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We’ve put together a guide to Uncanny Dodge, a 5th-level rogue feature so good it’s often excluded from games by DMs. Whether you’re a new rogue learning how to use Uncanny Dodge or a dungeon master wondering if lead designer Jeremy Crawford (5e) has finally gone insane (he hasn’t do not worry), we’ve got you covered. Let’s get started.

Uncanny Dodge: What Is It?

Rogue class features Uncanny Dodge. The rogue can reduce damage taken from melee, ranged, or spell attacks by half as long as they have an active reaction. Once a rogue reaches 5th level, if any attack hits them, they can spend their reaction to divide the damage incoming in half.

The rule is pretty simple, considering how many people misunderstand, misuse, and generally freak out about it. It is understandable why the “balance brigade” is in a tizzy over this capability.

Can incoming damage be halved? If so, how often? That would basically give all rogues double hit points! This will be house-ruled out of my game. There is just no justice for the wizard or fighter in such a situation. Everything is broken.

How Powerful Is Uncanny Dodge?

Calm down, the straw-man amalgamation of anxiety-filled Reddit threads I read while researching this piece. I understand. Just breathe. (Incidentally, while I typed this section’s title into Google to do research, my computer started to dribble acid out of the USB ports and is now tweeting harsh things about Jeremy Crawford’s children. Send help.)

Initially, Uncanny Dodge may appear that you are transforming your party’s rogue into an unkillable killing machine (that’s exactly what rogues need: more freedom from consequences!). However, in practice, this ability is remarkably balanced.

Uncanny Dodge Works Only Against Attacks

We also have the fact that Uncanny Dodge cannot reduce all damage, only attacks. It creates a problem because many spells (like Fireball, which requires a saving throw, or spells like Magic Missile, which automatically inflicts damage) can’t be halved, and other effects like poison and fall damage.

Additionally, damage reduction is great, but Uncanny Dodge isn’t like Shield, which prevents enemies from hitting you. Even when you get hit, you get a nasty scratch on the ribs as opposed to a punctured lung. While you’re pretty good at reducing damage taken, enemies that inflict conditions (like Ghoul paralysis or a Gelatinous Cube’s grapple) will still have an effect on you.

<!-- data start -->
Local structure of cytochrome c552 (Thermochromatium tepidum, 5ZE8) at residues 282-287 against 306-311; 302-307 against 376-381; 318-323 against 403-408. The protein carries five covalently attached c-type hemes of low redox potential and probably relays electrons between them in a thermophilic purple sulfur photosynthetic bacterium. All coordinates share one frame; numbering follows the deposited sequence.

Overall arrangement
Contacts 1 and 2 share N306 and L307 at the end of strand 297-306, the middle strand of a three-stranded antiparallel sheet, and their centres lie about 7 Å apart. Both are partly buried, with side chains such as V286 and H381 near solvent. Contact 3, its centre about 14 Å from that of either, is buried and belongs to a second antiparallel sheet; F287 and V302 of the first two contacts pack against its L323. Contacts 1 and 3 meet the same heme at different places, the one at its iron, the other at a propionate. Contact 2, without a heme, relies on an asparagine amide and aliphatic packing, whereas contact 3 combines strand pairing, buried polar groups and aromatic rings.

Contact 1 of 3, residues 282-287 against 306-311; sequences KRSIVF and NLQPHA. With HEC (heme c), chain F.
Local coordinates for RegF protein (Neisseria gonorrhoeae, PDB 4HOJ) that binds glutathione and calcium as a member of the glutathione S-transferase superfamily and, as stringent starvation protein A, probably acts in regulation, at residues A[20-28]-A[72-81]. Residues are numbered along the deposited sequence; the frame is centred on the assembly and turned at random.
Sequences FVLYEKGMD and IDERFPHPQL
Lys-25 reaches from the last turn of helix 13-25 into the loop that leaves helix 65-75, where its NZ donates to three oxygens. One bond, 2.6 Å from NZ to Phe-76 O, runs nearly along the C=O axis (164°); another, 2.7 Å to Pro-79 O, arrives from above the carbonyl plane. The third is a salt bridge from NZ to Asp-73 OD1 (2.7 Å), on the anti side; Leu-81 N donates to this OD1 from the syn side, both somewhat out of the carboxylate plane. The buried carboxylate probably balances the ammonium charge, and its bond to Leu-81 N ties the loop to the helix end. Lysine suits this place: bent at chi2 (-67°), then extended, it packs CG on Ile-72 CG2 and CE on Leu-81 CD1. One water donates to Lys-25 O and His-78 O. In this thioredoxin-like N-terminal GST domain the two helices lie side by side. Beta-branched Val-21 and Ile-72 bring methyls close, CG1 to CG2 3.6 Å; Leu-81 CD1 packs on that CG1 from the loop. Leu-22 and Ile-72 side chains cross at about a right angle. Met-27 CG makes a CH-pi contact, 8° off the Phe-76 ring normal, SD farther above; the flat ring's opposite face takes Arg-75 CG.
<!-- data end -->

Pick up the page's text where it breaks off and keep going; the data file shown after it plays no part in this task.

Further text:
Uncanny Dodge: When Should I Use It? 

As I mentioned earlier, knowing when to use your Uncanny Dodge can be tricky, especially during a large-scale battle.Blocking a low-level skeleton is not worth the effort when his Ghoul buddy is right behind him, sharpening his claws. My personal method of determining whether to use Uncanny Dodge at any given moment is based on this order of operations.

If you answered yes to all of the above, then uncanny dodge is for you. I usually save Uncanny Dodge until an enemy rolls maximum damage or a critical hit when I’m in a big melee with a bunch of enemies of relatively similar challenge.

Therefore, if a round has elapsed and I haven’t been able to use it, you can burn it on what looks like the last attack of the turn without feeling too bad about it.

Although it can be tricky to use this feature in a “perfectly optimized” way, any amount of damage avoided is a good thing. That’s it for Uncanny Dodge, guys – one of the most over-hyped spells in D&D 5e, but one that actually is surprisingly elegant and well-balanced.

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